Greetings, MAPS members! This is the third edition of the MAPS news email update. We’re happy to report several items of progress in both research projects and in our efforts at outreach and education. This edition includes the following updates:
- DEA finally announces UMass Amherst medical marijuana facility application
- New study: Short-term medical cannabis does not harm HIV+ patients
- Institutional Review Board reviews Dr. Michael Mithoefer’s MDMA/PTSD study
- MAPS in the media: New Scientist, Salon.com, and Teen People
- MAPS offers psychedelic emergency services at Burning Man
1. UMass Amherst medical marijuana farm: Struggle for DEA license passes critical hurdle.
On July 24, 2003, the DEA finally posted an announcement in the Federal Register reporting on the MAPS-sponsored application for a license for a medical marijuana production facility submitted to DEA by Prof. Lyle Crake, UMass Amherst. By filing in the Federal Register, DEA initiated a 60-day public comment period ending Sept. 22, 2003, with comments solicited only from other people or organizations who either hold a similar license or are applying for a similar license. As far as we know, this applies only to the National Institute on Drug Abuse (NIDA), which has marijuana grown under contract at the University of Mississippi and retains a monopoly on the supply of marijuana that can be used in FDA-approved research.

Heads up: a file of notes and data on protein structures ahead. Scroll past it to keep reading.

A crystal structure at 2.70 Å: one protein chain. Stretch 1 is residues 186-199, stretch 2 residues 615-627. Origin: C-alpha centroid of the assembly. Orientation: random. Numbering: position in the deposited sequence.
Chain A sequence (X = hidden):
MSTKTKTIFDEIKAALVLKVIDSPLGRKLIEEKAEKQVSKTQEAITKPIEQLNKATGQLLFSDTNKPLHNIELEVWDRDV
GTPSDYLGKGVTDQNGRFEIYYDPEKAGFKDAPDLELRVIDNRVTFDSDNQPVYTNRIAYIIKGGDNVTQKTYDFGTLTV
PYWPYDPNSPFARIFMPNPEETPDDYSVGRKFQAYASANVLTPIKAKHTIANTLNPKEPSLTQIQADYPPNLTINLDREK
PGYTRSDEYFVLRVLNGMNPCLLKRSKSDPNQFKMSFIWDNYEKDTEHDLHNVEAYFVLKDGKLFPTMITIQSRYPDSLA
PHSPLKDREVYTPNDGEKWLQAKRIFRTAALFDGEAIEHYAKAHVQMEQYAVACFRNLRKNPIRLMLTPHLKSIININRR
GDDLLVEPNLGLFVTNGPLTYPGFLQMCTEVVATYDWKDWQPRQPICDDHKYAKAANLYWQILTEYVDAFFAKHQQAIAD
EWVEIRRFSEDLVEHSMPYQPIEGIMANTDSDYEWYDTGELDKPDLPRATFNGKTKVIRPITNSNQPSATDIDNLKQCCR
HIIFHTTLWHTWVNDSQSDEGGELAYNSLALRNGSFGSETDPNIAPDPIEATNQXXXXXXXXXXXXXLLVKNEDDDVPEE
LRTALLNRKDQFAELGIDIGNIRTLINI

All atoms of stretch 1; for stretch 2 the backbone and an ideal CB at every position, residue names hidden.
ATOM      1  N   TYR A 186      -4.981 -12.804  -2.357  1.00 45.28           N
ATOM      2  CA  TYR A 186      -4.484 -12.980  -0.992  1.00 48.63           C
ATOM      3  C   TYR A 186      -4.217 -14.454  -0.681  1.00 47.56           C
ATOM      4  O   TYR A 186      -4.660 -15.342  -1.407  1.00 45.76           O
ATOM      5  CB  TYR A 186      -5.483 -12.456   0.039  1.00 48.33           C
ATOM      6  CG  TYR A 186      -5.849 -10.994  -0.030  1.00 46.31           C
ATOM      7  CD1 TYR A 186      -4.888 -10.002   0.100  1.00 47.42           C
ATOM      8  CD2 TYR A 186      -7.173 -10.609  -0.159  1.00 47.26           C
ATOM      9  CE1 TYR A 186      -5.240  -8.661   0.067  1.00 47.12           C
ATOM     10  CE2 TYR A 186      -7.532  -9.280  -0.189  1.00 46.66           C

You can view the Federal Register announcement at: http://www.deadiversion.usdoj.gov/fed_regs/manufact/app/2003/fr07245.htm
The DEA should have posted an announcement about the application shortly after the application was originally filed on June 25, 2001, over two years ago. Instead, for the first year, DEA claimed it “lost” the application until it mysteriously returned the original application to Prof. Craker without comment in an envelope with no cover letter and no identification as to who at DEA “found” and returned it. During the second year, DEA tried and failed to get Prof. Craker and the UMass Amherst administration to withdraw the application.
The DEA has finally realized that it can’t sweep the application under the rug. According to a letter from DEA Acting Administrator William Simpkins to Rick Doblin, received on August 7, 2003, the DEA will either grant or reject the UMass Amherst license shortly after the public comment period is over.
MAPS is going to work with the Drug Policy Alliance and NORML to direct public comments to the Office of National Drug Control Policy (ONDCP, the Drug Czar’s office), which determines US drug policy and will instruct DEA how to rule on the application. We’ll send more details about this campaig= n to MAPS members once we have developed all our materials. MAPS is also working with the Marijuana Policy Project and the Drug Policy Alliance to gather support for the project from members of the US Congress (House and Senate).